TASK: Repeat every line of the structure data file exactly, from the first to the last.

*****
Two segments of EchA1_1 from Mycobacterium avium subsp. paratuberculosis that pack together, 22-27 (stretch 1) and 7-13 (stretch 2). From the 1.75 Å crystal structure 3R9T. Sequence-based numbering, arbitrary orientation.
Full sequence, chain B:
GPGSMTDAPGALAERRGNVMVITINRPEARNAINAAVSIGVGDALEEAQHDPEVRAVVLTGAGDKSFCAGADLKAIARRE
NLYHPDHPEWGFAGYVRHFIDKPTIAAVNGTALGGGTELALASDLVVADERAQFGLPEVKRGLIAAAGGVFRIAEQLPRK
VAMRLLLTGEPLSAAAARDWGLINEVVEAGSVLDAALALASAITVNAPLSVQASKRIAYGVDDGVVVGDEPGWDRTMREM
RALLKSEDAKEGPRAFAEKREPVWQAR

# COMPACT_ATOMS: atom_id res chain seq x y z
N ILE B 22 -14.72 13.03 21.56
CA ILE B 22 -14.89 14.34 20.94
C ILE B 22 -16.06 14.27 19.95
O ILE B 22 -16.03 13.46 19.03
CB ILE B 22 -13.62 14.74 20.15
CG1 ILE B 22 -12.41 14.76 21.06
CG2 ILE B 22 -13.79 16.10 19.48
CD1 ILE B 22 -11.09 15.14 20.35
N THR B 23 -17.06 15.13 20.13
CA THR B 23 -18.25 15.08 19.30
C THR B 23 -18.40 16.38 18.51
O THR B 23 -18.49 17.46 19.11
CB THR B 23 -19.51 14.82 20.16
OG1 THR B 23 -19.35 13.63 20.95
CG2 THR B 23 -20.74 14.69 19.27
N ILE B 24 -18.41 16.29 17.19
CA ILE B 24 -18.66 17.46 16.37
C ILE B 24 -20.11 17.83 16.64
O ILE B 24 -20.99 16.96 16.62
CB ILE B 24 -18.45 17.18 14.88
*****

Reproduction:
Two segments of EchA1_1 from Mycobacterium avium subsp. paratuberculosis that pack together, 22-27 (stretch 1) and 7-13 (stretch 2). From the 1.75 Å crystal structure 3R9T. Sequence-based numbering, arbitrary orientation.
Full sequence, chain B:
GPGSMTDAPGALAERRGNVMVITINRPEARNAINAAVSIGVGDALEEAQHDPEVRAVVLTGAGDKSFCAGADLKAIARRE
NLYHPDHPEWGFAGYVRHFIDKPTIAAVNGTALGGGTELALASDLVVADERAQFGLPEVKRGLIAAAGGVFRIAEQLPRK
VAMRLLLTGEPLSAAAARDWGLINEVVEAGSVLDAALALASAITVNAPLSVQASKRIAYGVDDGVVVGDEPGWDRTMREM
RALLKSEDAKEGPRAFAEKREPVWQAR

# COMPACT_ATOMS: atom_id res chain seq x y z
N ILE B 22 -14.72 13.03 21.56
CA ILE B 22 -14.89 14.34 20.94
C ILE B 22 -16.06 14.27 19.95
O ILE B 22 -16.03 13.46 19.03
CB ILE B 22 -13.62 14.74 20.15
CG1 ILE B 22 -12.41 14.76 21.06
CG2 ILE B 22 -13.79 16.10 19.48
CD1 ILE B 22 -11.09 15.14 20.35
N THR B 23 -17.06 15.13 20.13
CA THR B 23 -18.25 15.08 19.30
C THR B 23 -18.40 16.38 18.51
O THR B 23 -18.49 17.46 19.11
CB THR B 23 -19.51 14.82 20.16
OG1 THR B 23 -19.35 13.63 20.95
CG2 THR B 23 -20.74 14.69 19.27
N ILE B 24 -18.41 16.29 17.19
CA ILE B 24 -18.66 17.46 16.37
C ILE B 24 -20.11 17.83 16.64
O ILE B 24 -20.99 16.96 16.62
CB ILE B 24 -18.45 17.18 14.88